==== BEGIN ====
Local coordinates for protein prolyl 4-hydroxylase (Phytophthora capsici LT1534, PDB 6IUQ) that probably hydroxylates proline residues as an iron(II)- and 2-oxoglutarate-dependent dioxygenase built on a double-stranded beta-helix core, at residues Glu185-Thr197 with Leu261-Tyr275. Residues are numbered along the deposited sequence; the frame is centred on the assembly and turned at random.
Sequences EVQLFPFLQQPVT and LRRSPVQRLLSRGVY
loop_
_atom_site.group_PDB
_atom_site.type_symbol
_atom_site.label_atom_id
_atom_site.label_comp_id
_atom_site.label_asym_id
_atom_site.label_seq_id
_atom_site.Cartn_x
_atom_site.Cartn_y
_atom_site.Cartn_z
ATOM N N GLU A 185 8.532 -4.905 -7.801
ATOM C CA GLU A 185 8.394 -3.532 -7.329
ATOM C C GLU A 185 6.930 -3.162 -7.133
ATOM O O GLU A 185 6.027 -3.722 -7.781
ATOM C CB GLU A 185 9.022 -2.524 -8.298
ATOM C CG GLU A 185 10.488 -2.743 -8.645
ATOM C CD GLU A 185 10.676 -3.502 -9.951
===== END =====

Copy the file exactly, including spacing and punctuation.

Local coordinates for protein prolyl 4-hydroxylase (Phytophthora capsici LT1534, PDB 6IUQ) that probably hydroxylates proline residues as an iron(II)- and 2-oxoglutarate-dependent dioxygenase built on a double-stranded beta-helix core, at residues Glu185-Thr197 with Leu261-Tyr275. Residues are numbered along the deposited sequence; the frame is centred on the assembly and turned at random.
Sequences EVQLFPFLQQPVT and LRRSPVQRLLSRGVY
loop_
_atom_site.group_PDB
_atom_site.type_symbol
_atom_site.label_atom_id
_atom_site.label_comp_id
_atom_site.label_asym_id
_atom_site.label_seq_id
_atom_site.Cartn_x
_atom_site.Cartn_y
_atom_site.Cartn_z
ATOM N N GLU A 185 8.532 -4.905 -7.801
ATOM C CA GLU A 185 8.394 -3.532 -7.329
ATOM C C GLU A 185 6.930 -3.162 -7.133
ATOM O O GLU A 185 6.027 -3.722 -7.781
ATOM C CB GLU A 185 9.022 -2.524 -8.298
ATOM C CG GLU A 185 10.488 -2.743 -8.645
ATOM C CD GLU A 185 10.676 -3.502 -9.951